In most cases, multiple tests will be used to diagnose bladder cancer. After taking a complete medical history and performing a physical exam, your healthcare professional may order:

  • Urinalysis. This simple urine test looks for blood in the urine. Blood in the urine doesn't always indicate bladder cancer; however, it can be an early sign of the disease.
  • Urine cytology. Urine samples are analyzed under a microscope for the presence of cancer cells.
  • Cytoscopy. Considered the gold standard in diagnosis, cystoscopy involves inserting a long, thin tube equipped with a camera into the bladder to look for any abnormalities. Any suspicious areas or growths may be biopsied or removed and taken for lab analysis; a computed tomography (CT) scan may also be performed to check for problems in the bladder and surrounding organs. Pieces of the tumor are then removed through a procedure called transurethral bladder tumor resection, or TURBT.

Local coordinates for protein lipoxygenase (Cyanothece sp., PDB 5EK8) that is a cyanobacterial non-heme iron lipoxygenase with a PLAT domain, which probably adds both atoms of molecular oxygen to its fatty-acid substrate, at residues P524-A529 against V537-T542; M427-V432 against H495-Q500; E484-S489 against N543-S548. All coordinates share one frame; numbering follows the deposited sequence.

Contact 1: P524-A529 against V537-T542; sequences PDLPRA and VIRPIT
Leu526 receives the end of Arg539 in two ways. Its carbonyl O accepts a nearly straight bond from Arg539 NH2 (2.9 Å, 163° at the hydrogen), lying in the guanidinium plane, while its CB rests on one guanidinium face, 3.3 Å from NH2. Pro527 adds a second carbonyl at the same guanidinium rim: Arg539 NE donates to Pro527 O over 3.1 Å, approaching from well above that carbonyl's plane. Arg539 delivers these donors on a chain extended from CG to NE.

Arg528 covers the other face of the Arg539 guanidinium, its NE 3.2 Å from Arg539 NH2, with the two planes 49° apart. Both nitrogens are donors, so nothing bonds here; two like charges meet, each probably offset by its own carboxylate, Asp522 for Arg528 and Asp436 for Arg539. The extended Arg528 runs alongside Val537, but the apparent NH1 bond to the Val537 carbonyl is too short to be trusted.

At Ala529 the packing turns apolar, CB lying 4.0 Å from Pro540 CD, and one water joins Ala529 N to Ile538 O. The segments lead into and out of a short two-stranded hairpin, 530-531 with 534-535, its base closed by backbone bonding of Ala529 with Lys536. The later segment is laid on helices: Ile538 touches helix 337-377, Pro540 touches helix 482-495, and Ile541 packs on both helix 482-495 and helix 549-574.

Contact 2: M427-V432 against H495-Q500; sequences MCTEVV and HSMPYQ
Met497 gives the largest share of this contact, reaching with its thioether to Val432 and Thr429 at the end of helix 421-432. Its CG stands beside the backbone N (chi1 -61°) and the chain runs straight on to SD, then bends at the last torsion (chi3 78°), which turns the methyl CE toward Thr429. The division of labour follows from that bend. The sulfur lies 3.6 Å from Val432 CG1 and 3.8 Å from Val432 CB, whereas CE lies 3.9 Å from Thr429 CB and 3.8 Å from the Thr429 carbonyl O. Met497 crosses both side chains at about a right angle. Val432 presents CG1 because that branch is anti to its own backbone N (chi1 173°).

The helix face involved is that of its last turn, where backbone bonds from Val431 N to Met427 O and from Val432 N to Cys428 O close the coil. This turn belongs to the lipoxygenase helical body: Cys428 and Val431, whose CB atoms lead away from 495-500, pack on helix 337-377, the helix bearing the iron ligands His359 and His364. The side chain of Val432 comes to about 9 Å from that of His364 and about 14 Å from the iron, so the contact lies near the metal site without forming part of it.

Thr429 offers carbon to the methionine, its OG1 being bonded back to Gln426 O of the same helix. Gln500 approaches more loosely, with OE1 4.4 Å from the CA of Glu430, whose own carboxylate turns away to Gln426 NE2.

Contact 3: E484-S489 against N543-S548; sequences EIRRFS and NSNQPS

Newer tests that look for certain cancer-associated substances in urine are available (for example, UroVysion, BTA tests, Immunocyt and NMP22 BladderCheck); these are typically only used in people who either already have symptoms of bladder cancer or to check for cancer recurrence following treatment.